The prospects for a two-state solution to the bitter conflict in the Middle East are being undermined by “facts on the ground” created by Israel, Palestinian divisions and the continuing “convulsions” of the Arab spring, the former British foreign secretary David Miliband is warning.
Miliband, speaking on Thursday, is the latest high-profile international figure to express alarm at the rapidly fading prospects for the creation of an independent Palestinian state alongside Israel â€“ for decades the only solution that has seemed either possible or practicable.
“The danger is that, unwittingly, by omission not commission, by cruel irony not deliberate plot, the Palestinian cause is a victim of the Arab revolts,” Miliband will argue at a charity dinner for Medical Aid for Palestinians.
“For the first time in a long time there is no ‘peace process’, not even the pretence of one. The facts on the ground are preventing that. Facts in respect of settlements. Facts in respect of Palestinian political divisions. Also facts in the air: Arabs, Americans and Europeans have their minds on other things.”
Miliband criticises the leaked views of Mitt Romney, the Republican contender in the US presidential election. “Now is not the time to say that the problem is unsolvable or that Palestinians are committed to the destruction of Israel,” he says. “That is a recipe that is not just unfair on the Palestinians. It is also dangerous for the region, including Israel.”
To revive prospects for creating a Palestinian state, Miliband calls for Gaza â€“ isolated by Israel and Egypt and cut off from the West Bank â€“ to be part of a diplomatic strategy. “Israelis and Palestinians are suspicious of each other and of promises from outside. But the need for a negotiated solution between the parties should not stymie international clarity and consensus about the endgame in terms of borders and other issues.”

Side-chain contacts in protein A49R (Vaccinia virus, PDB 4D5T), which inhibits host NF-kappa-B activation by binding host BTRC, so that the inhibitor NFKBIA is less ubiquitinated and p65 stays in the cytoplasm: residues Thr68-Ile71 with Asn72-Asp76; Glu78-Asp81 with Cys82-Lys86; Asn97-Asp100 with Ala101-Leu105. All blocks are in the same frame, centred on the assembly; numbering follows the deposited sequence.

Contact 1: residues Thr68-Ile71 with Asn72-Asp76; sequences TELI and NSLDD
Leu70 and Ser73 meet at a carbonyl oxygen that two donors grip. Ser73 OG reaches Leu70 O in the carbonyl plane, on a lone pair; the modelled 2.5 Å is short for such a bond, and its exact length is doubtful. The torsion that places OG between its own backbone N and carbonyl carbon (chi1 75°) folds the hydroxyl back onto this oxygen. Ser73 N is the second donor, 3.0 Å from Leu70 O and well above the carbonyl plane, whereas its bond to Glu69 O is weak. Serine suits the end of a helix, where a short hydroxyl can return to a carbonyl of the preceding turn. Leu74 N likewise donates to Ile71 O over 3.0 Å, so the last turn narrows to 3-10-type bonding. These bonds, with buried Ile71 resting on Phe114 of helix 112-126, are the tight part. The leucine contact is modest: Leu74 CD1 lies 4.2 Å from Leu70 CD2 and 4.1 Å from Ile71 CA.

Miliband also emphasises the importance of healing the rift between Fatah and Hamas. “Yours is a nationalist movement for justice and independence, not an Islamist movement for virtue and purity,” he says. “And the very real danger is that in a divided Palestine, the idea of a campaign that joins the people of Gaza and the West Bank, is lost.”
Surveying the Arab spring, the former Labour minister describes a “legitimacy crisis” of undemocratic regimes where “corruption, incompetence and kleptocracy have drained ruling elites of consent”. In a new regional power structure, Iran is assertive, Qatar pivotal, Turkey seeking a role, religious divisions important and well organised Islamist parties rising. Sectarian politics and violence are tragically on show from Libya to Syria.
And more broadly, Miliband suggests, there is a “new calculus in geopolitics”, with the US fatigued by Iraq and Afghanistan, Russia cash-rich but status-poor, China growing in wealth but vulnerable to Middle East instability because of oil dependence, and Europe consumed with its own problems.
“Leaders across the world must not lose interest,” he warns. “The fact that Palestine is not in the headlines does not mean it can be forgotten. We know there can be no justice in the Middle East without a Palestinian state. But there can be no security in the Middle East without a Palestinian state. The crowds on the streets may not be chanting about Palestine, but they have not given up in their hearts and heads.”
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